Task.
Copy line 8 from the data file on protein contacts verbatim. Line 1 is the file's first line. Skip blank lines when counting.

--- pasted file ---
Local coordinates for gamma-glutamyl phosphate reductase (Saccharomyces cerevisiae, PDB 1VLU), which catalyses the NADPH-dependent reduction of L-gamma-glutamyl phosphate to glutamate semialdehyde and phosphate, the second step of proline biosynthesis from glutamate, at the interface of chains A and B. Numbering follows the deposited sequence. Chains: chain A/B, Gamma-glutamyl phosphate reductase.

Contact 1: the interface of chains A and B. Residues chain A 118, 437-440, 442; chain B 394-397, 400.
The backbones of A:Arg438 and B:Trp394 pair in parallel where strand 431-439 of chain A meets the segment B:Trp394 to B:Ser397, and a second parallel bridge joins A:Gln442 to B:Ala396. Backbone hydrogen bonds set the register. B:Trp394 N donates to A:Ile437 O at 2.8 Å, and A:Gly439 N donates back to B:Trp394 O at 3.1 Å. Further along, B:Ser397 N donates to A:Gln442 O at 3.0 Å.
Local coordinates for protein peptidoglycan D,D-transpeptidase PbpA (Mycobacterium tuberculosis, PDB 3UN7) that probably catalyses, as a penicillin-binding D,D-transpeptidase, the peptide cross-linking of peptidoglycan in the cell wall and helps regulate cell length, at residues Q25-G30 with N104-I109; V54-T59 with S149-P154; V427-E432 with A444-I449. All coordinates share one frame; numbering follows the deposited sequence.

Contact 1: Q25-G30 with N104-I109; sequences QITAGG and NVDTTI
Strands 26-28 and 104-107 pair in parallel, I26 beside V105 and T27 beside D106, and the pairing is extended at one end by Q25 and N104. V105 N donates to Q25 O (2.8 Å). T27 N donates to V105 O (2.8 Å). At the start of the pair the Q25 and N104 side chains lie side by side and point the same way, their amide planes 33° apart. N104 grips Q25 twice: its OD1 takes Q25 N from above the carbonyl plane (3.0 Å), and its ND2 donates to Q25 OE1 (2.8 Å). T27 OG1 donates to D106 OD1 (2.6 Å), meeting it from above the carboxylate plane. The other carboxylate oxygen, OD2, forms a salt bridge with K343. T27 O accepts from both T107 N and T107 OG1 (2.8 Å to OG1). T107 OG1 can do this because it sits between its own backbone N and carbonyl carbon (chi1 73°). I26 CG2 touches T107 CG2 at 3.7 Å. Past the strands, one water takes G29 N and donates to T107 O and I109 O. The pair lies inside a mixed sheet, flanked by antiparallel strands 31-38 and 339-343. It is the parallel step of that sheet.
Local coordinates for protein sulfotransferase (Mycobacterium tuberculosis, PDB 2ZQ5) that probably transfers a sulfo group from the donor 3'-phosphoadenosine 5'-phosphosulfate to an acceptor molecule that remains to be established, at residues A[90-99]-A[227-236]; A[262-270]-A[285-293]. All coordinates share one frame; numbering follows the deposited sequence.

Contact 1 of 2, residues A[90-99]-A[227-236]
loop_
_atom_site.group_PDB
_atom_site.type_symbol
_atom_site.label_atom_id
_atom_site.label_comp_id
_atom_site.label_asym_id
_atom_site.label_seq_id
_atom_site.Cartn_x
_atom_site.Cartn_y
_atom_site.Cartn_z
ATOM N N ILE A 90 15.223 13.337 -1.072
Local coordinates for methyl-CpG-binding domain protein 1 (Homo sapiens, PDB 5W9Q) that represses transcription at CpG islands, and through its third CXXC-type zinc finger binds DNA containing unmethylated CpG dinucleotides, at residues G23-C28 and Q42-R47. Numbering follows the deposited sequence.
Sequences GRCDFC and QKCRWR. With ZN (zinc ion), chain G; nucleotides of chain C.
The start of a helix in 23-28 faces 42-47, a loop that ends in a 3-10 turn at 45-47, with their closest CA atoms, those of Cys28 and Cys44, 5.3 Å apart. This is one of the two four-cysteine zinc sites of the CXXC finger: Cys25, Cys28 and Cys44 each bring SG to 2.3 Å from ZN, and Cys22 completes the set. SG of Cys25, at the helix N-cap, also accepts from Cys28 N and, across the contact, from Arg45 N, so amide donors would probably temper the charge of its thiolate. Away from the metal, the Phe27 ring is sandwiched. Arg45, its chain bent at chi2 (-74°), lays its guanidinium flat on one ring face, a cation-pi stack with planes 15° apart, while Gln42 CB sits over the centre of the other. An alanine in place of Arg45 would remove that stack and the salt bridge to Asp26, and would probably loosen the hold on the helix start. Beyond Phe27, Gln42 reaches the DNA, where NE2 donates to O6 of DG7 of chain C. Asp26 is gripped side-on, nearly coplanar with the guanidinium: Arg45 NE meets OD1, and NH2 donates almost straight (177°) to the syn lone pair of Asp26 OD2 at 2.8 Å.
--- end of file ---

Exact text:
Contact 1 of 2, residues A[90-99]-A[227-236]